Another Solution?

The Governor of Florida is proposing a new law. The new addition would expand the “right” to self defense to include defense in the face of mob violence. I’m not against it. I’m just not sure it is necessary. Here is the rhetoric as reported by the press.

Here is the actual language of the proposed legislation.

It is almost like the media didn’t bother to read the proposed legislation.

I’m going to try and differentiate the concept of property crimes and crimes against persons in the simplest manner. I’ll start by paraphrasing that old philosophical sophomoric question: “If a tree falls in the forest and nobody is around to hear it fall…does it make a sound?”

If an ANTIFA turd throws a rock or a firebomb at a building while shouting “Burn Baby Burn” and there is nobody around to hear it is that a property crime? Yes. Is it a crime of violence? Yes. Is it a crime against persons? Probably not. Is it an inherently dangerous felony involving a destructive device? Yes. Should the ANTIFA turd be shot? As a practical matter who is around to do the shooting?

How about if there is somebody around to hear and object. If the building is occupied, the actions above become a an inherently dangerous felony, involving a deadly weapon, directed against the building and any occupants. It doesn’t matter whether the ANTIFA turd knew it was occupied. It is a crime against the people within and they have no obligation to retreat and every right to defend themselves.

The building occupants don’t have to wait for the bomb to be thrown. Merely lighting the wick coupled with the shouted slogans should be enough to justify the use of deadly force.

What about the other rioters? I don’t know how Florida feels about accomplices. In Texas there is no such thing. All of the people acting with the bomb thrower are principles in the offense.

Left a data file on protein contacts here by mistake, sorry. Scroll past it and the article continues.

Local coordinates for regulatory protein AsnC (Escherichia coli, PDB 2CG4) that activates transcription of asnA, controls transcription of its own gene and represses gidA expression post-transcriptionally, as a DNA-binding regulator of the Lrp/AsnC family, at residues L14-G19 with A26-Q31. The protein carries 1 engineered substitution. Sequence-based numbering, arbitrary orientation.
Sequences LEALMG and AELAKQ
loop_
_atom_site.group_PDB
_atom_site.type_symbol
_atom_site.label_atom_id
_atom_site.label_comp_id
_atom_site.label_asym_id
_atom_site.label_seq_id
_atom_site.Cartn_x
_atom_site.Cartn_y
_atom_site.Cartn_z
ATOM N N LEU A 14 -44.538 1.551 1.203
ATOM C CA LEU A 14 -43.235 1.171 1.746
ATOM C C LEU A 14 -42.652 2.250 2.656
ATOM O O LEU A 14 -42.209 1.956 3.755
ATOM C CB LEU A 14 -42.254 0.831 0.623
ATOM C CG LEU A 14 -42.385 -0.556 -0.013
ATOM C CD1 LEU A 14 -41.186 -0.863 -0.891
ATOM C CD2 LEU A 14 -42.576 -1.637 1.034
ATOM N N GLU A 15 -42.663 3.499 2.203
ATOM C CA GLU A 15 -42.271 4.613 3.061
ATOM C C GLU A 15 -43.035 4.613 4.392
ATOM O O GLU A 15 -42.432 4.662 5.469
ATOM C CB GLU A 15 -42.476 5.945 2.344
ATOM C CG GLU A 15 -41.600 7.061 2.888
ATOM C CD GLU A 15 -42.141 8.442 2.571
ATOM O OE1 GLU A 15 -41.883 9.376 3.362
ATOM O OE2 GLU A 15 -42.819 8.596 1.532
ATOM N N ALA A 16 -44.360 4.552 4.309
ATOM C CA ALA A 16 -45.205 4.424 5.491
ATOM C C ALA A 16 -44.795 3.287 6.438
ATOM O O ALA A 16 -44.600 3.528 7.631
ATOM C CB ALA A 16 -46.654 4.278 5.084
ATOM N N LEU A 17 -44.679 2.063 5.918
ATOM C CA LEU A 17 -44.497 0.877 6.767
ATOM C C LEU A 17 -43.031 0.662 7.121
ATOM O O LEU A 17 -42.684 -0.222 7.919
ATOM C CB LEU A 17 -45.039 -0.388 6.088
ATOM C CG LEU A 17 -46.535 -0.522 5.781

This sets up another scenario. The ever popular roadblock. Again compare and contrast. A carjacker runs up to a car at a stop light, breaks the driver’s window, jerks the driver out of the seat and the car jacker and friends drive off.

BLM terrorists surround a car, restrict its movement while shouting threats and beating on the car.

In each case the car sustains damage. A property crime? Nope. The car is an inanimate object under the control of the occupants. Carjacker or BLM terrorists, the objective is to confront the occupants. The determining factor in establishing the appropriate use of force comes down to the imaginary “reasonable man.”

With the election of Soros sponsored District Attorney’s the “reasonable man” as was commonly understood is soon to be on the endangered species list. But until that time, the test is how would a reasonable man perceive the current situation and how would he respond? Fear of scratched paint work? Nope. Uncouth behavior? Nope. Late for an appointment? Nope. How dare they… Wrong again.

Try this. Out numbered? Custer had better odds. The presence of weapons. Clubs, don’t forget skateboards. Damaging the vehicle demonstrate a willingness to use violence and break the law. Shouts and threats to do bodily harm or kill? It is reasonable to take rioters at their word. They have never lied to you previously. A promise of future violence, or do harm that is clearly impossible and doesn’t make it. Given the high number of sexual deviants a threat to: “fuck you until your nose bleeds may be viable.”

In case the reader is unaware there is a “how to” video on the Internet describing how to swarm a vehicle, gain entry, disable seatbelts and drag the occupants out of the car. Here is an example of what happens when you leave your vehicle during a riot.